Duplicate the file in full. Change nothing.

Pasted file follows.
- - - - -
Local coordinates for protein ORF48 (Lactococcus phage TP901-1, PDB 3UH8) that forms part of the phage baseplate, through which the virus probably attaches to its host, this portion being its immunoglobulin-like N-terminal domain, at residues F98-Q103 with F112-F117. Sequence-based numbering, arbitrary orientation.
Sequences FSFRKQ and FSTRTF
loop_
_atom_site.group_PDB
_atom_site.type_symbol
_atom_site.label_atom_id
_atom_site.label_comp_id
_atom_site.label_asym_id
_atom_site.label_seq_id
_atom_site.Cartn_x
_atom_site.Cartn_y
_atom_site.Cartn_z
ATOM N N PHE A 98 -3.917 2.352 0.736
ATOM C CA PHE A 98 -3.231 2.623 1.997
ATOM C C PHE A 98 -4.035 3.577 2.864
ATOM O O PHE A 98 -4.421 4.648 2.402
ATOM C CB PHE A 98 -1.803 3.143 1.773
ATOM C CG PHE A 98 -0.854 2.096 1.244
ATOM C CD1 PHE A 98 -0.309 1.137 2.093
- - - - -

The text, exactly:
Local coordinates for protein ORF48 (Lactococcus phage TP901-1, PDB 3UH8) that forms part of the phage baseplate, through which the virus probably attaches to its host, this portion being its immunoglobulin-like N-terminal domain, at residues F98-Q103 with F112-F117. Sequence-based numbering, arbitrary orientation.
Sequences FSFRKQ and FSTRTF
loop_
_atom_site.group_PDB
_atom_site.type_symbol
_atom_site.label_atom_id
_atom_site.label_comp_id
_atom_site.label_asym_id
_atom_site.label_seq_id
_atom_site.Cartn_x
_atom_site.Cartn_y
_atom_site.Cartn_z
ATOM N N PHE A 98 -3.917 2.352 0.736
ATOM C CA PHE A 98 -3.231 2.623 1.997
ATOM C C PHE A 98 -4.035 3.577 2.864
ATOM O O PHE A 98 -4.421 4.648 2.402
ATOM C CB PHE A 98 -1.803 3.143 1.773
ATOM C CG PHE A 98 -0.854 2.096 1.244
ATOM C CD1 PHE A 98 -0.309 1.137 2.093